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Long-distance Southern Ocean environmental DNA (eDNA) transect provides insights into spatial marine biota and invasion pathways for non-native species
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  • Georgia Nester,
  • Leonie Suter,
  • John Kitchener,
  • Michael Bunce,
  • Andrea Polanowski,
  • Johan Wasserman,
  • Bruce Deagle
Georgia Nester
Curtin University

Corresponding Author:[email protected]

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Leonie Suter
Australian Antarctic Division
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John Kitchener
Australian Antarctic Division
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Michael Bunce
Institute of Environmental Science and Research Ltd
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Andrea Polanowski
Australian Antarctic Division
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Johan Wasserman
Murdoch University Harry Butler Institute
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Bruce Deagle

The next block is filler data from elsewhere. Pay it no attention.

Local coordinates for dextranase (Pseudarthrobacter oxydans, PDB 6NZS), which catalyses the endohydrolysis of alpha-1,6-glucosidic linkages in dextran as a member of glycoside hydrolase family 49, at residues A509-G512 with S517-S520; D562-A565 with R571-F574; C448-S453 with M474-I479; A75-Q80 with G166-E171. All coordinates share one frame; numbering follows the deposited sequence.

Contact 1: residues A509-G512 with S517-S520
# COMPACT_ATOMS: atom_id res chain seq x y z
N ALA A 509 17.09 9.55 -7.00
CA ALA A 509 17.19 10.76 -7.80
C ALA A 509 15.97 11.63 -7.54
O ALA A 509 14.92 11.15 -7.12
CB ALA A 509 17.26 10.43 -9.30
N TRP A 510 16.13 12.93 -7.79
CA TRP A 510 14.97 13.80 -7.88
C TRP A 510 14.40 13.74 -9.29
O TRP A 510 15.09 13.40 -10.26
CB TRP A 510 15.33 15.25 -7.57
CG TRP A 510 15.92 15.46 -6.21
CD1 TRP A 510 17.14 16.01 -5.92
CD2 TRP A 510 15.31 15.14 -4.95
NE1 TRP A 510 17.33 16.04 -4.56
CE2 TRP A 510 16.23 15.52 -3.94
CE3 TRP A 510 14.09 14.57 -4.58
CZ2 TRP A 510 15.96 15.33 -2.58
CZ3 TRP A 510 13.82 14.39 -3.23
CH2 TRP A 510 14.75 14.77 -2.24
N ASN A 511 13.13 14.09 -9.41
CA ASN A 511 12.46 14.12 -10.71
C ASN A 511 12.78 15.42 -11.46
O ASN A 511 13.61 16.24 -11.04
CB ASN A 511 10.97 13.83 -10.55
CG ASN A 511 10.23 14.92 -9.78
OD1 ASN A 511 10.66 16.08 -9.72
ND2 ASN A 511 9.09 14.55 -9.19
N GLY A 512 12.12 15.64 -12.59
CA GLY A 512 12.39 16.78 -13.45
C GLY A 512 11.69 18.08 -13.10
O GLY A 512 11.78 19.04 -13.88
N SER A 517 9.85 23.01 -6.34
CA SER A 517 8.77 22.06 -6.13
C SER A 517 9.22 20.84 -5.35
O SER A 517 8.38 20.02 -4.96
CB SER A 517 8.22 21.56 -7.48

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The Southern Ocean surrounding Antarctica harbours some of the most pristine marine environments remaining, but is increasingly vulnerable to anthropogenic pressures, climate change, and invasion by non-native species. Monitoring biotic responses to cumulative impacts requires spatiotemporal baselines and ongoing monitoring - traditionally, this has been obtained by continuous plankton recorder (CPR) surveys. Here, we conduct a 3000 nautical mile environmental DNA (eDNA) transect from Hobart (Australia) to Davis Station (Antarctica). We evaluate eDNA sampling strategies for long-term open ocean biomonitoring by comparing two water volume and filter pore size combinations: large (12 L with 20 μm) and small (2 L with 0.45 μm). Employing a broad COI metabarcoding assay, we found the large sample/pore combination was better suited to open-ocean monitoring, detecting more target DNA and rare or low abundance species. Comparisons with four simultaneously conducted CPR transects revealed that eDNA detections were more diverse than CPR, with 7 (4 unique) and 4 (1 unique) phyla detections respectively. While both methods effectively delineated biodiversity patterns across the Southern Ocean, eDNA enables surveys in the presence of sea-ice where CPR cannot be conducted. Accordingly, 16 species of concern were detected along the transect using eDNA, notably in the Antarctic region (south of 60°S). These were largely attributed to hull biofouling, a recognized pathway for marine introductions into Antarctica. In a warming Southern Ocean, continued biomonitoring is vital for conserving Antarctic ecosystems. We advocate for the long-term implementation of eDNA metabarcoding alongside CPR surveys to facilitate ecosystem-based management of these vulnerable environments.